Please sign in to post.

How do I find out more about Medinaceli?

I ran into a mention of this small town, Medinaceli, picked myself up, dusted myself off,
and thought, "I wonder if this is worth a visit off the beaten path?"
Apparently, it had some infrastructure improvements done under Emperor Domitian,
and later an important Moor died there on his way back to Cordoba from the annual fighting with the kings of Leon.

How does one get to Medinaceli by train or bus?
What interesting cities are nearby?
Any significant historical sites still visible/visitable?

Thanks in advance for any pointers/links/snide comments.

Posted by
984 posts

'How does one get to Medinaceli by train or bus?' - I can help, but without knowing where you come from.............!
You will certainly be able to bus or train in (there is a train station just outside with the same name).

'What interesting cities are nearby?' and ' Any significant historical sites still visible/visitable?' - Look at the map and google. You seem to have stumbled on somewhere I have only heard the name of before, probably the same will happen.

Hope not too 'snide' :-)

Posted by
1178 posts

Mendinaceli is a very small town north of Madrid a couple of hours on the freeway. Sits up high on the top of the mountain, thence the name "City of the Sky"..very small, but the landscape is amazing as you travel to it and continue on north. Not much there to see tourist wise. A very nice restaurant in the town, and worth a stop, but not worth a trip just to see it in my humble opinion. If you are in the area, stop by, but not a destination. I participate in the Vaughantown English Study program, and this has been the lunch stop on the way to Valedelavilla in Soria, and I have had lunch there several times.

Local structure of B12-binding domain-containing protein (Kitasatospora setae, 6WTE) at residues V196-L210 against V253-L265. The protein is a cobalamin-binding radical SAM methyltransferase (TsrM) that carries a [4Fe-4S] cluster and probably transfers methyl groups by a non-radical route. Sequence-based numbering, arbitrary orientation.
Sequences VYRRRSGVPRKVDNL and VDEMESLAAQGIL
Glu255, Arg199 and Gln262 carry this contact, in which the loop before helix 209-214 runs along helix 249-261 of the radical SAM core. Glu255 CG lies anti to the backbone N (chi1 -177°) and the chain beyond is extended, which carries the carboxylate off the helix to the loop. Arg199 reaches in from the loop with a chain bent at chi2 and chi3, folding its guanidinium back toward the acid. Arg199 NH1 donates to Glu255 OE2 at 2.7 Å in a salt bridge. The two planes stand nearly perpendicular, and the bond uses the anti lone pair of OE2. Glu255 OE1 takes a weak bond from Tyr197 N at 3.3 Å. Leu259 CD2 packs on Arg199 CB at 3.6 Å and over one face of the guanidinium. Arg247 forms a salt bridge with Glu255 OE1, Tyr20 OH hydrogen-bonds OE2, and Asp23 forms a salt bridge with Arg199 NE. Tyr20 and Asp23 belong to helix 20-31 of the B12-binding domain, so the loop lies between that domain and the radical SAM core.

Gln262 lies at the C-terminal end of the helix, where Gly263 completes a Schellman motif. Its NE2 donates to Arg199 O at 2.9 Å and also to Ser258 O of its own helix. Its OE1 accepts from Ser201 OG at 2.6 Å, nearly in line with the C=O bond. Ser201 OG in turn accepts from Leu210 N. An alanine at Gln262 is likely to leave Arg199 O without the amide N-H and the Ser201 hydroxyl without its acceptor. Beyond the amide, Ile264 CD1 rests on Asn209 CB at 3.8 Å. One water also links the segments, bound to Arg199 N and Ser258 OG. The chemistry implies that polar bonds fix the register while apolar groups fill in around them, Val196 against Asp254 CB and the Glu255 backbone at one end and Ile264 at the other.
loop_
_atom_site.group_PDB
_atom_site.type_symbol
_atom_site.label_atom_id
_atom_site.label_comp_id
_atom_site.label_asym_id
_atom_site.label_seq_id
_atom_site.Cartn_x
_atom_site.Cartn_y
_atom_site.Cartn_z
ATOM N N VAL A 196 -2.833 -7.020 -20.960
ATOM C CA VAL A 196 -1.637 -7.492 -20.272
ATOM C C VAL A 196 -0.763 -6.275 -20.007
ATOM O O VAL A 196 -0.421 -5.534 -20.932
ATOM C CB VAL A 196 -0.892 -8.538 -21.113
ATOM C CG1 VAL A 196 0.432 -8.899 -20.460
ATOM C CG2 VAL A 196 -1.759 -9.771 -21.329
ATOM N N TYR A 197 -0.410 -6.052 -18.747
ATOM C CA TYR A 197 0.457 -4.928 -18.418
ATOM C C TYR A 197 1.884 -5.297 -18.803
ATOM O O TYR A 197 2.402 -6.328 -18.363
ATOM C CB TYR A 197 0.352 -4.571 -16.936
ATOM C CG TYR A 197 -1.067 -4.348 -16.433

Posted by
2314 posts

Thanks for your replies, everyone.

On first glance, Medinaceli struck me as potentially similar to Orange --
travelers tend to think that the arch and the theatre wall are all there is to check off there,
but there are many more interesting spots to see, and plenty of story-filled time periods
to recall, from the British bombing raids during WWII backwards to the wars of religion
and on an on.

Similarly, Medinaceli seems to have more going for it than Domitian's arch and some perimeter wall remains.
It is mentioned in Brian Catlos' "Infidel Kings and Unholy Warriors" in the context of the breakdown of the caliphate during the taifa period and the early rise of Granada, and it is the object of animal-rights protesters animus over an annual bull run that adds fiery horns to the fun.

If you're interested in the Roman remains in Spain, I strongly recommend this book, even though it is pretty academic:

Late Roman Spain and its cities / Michael Kulikowski.
Author Kulikowski, Michael, 1970-
Published Baltimore : Johns Hopkins University Press, 2004.

PS: it's interesting to see a folk etymology or maybe assumption that the -celi in Medinaceli comes from 'cielo',
but even the wikipedia entry points out that it comes from the Celtic Okela 'hill': madīnaokelis. Occelis was the celtiberian name of the town. Not ciel/cielo for sky/heaven/ceiling.